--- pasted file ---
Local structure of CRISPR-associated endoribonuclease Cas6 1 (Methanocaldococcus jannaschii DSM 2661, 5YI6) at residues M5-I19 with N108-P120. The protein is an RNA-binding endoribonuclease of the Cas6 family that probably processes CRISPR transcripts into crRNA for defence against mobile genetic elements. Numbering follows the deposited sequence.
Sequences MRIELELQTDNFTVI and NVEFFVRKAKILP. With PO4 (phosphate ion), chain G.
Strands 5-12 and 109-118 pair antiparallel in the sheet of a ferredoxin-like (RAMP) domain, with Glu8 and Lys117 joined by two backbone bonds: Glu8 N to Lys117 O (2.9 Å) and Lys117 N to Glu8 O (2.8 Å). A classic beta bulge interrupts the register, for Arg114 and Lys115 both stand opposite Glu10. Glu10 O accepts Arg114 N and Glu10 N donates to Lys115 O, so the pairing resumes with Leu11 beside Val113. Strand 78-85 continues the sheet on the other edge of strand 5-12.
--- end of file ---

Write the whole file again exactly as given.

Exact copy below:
Local structure of CRISPR-associated endoribonuclease Cas6 1 (Methanocaldococcus jannaschii DSM 2661, 5YI6) at residues M5-I19 with N108-P120. The protein is an RNA-binding endoribonuclease of the Cas6 family that probably processes CRISPR transcripts into crRNA for defence against mobile genetic elements. Numbering follows the deposited sequence.
Sequences MRIELELQTDNFTVI and NVEFFVRKAKILP. With PO4 (phosphate ion), chain G.
Strands 5-12 and 109-118 pair antiparallel in the sheet of a ferredoxin-like (RAMP) domain, with Glu8 and Lys117 joined by two backbone bonds: Glu8 N to Lys117 O (2.9 Å) and Lys117 N to Glu8 O (2.8 Å). A classic beta bulge interrupts the register, for Arg114 and Lys115 both stand opposite Glu10. Glu10 O accepts Arg114 N and Glu10 N donates to Lys115 O, so the pairing resumes with Leu11 beside Val113. Strand 78-85 continues the sheet on the other edge of strand 5-12.